(Reuters) - A bipartisan group of U.S. Senators has written to Meta Platforms CEO Mark Zuckerberg demanding documents about its research into the harm to children from its social media platforms.
A whistleblower's release of documents in 2021 showed Meta knew Instagram, which began as a photo-sharing app, was addictive and worsened body image issues for some teen girls.
"Members of Congress have repeatedly asked Meta for information on its awareness of threats to young people on its platforms and the measures that it has taken, only to be stonewalled and provided non-responsive or misleading information," the senators wrote in a letter.
The letter follows a hearing with a new whistleblower last week and after a newly unsealed complaint filed by the Massachusetts Attorney General, the senators said.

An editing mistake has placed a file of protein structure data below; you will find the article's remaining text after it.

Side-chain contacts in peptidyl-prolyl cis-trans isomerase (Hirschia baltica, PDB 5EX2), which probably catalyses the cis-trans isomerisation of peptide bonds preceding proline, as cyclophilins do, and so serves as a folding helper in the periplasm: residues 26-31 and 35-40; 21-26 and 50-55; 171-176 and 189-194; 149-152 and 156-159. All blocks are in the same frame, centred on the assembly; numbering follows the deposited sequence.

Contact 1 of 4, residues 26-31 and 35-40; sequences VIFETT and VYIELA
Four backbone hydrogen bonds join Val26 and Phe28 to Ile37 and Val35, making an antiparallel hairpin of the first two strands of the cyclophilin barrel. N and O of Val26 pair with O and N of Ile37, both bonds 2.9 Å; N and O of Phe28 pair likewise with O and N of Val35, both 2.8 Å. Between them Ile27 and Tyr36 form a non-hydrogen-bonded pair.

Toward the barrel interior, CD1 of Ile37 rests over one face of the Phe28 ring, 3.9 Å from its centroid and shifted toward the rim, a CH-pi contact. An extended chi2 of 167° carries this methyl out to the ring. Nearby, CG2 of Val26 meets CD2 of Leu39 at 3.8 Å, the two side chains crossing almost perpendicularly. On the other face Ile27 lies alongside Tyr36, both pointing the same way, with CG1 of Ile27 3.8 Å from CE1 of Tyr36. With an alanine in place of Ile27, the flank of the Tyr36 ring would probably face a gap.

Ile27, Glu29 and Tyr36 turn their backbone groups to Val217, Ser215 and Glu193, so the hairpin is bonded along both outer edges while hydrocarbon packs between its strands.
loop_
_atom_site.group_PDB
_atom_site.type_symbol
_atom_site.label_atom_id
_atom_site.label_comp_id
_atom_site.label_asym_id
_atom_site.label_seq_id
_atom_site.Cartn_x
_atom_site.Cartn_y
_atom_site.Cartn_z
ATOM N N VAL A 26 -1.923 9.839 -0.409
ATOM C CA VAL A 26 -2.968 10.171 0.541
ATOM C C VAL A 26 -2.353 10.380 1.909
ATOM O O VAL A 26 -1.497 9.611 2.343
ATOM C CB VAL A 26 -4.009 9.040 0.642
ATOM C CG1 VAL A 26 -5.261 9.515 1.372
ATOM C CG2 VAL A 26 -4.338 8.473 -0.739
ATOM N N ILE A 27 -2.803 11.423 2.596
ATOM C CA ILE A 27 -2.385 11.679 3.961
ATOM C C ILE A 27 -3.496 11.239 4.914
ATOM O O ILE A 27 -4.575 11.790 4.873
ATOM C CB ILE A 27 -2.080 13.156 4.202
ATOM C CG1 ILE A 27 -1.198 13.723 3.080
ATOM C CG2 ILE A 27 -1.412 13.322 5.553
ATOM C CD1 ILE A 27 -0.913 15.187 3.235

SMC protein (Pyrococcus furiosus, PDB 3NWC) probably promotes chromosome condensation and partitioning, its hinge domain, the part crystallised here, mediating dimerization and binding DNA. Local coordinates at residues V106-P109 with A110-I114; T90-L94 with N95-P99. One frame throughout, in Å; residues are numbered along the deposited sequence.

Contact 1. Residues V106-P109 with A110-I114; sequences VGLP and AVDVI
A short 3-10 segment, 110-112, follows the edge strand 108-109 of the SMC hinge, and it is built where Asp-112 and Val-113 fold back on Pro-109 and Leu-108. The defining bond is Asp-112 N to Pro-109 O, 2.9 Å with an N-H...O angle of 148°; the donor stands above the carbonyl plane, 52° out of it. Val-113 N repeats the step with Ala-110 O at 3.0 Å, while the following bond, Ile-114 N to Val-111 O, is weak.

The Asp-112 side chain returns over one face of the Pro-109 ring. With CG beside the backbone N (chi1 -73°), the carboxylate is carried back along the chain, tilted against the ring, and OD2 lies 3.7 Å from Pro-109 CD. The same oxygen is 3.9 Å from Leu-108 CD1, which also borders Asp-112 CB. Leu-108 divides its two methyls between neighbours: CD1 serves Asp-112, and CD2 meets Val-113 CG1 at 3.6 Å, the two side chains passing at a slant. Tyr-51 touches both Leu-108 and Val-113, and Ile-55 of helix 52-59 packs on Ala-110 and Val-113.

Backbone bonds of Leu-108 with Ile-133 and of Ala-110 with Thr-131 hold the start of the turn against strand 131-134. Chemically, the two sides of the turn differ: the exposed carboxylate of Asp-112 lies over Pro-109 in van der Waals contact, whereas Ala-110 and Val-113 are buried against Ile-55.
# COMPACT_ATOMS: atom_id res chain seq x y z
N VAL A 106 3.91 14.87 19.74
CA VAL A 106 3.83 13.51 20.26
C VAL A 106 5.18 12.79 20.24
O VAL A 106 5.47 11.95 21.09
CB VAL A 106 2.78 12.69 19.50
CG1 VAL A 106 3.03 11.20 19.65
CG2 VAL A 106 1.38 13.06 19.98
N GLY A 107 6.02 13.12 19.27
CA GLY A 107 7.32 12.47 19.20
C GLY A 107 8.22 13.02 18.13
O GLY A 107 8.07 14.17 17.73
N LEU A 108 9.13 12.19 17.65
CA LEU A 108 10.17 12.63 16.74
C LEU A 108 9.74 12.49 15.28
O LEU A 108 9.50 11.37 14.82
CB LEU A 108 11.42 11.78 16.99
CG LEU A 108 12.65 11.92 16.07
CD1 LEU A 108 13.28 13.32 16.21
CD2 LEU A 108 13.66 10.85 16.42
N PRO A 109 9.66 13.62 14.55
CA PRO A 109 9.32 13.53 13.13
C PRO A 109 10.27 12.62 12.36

Newly unsealed disclosures suggest Meta executives' direct knowledge of the harm related to its products and concealment from Congress and the public, supporting former executive Arturo Béjar's testimony to a Senate Judiciary Subcommittee, according to the senators.
Meta did not immediately respond to a request for comment.
Dozens of U.S. states are also suing Meta and its Instagram unit, accusing them of fueling a youth mental health crisis by making their social media platforms addictive.
(Reporting by Akash Sriram in Bengaluru; Editing by Shounak Dasgupta)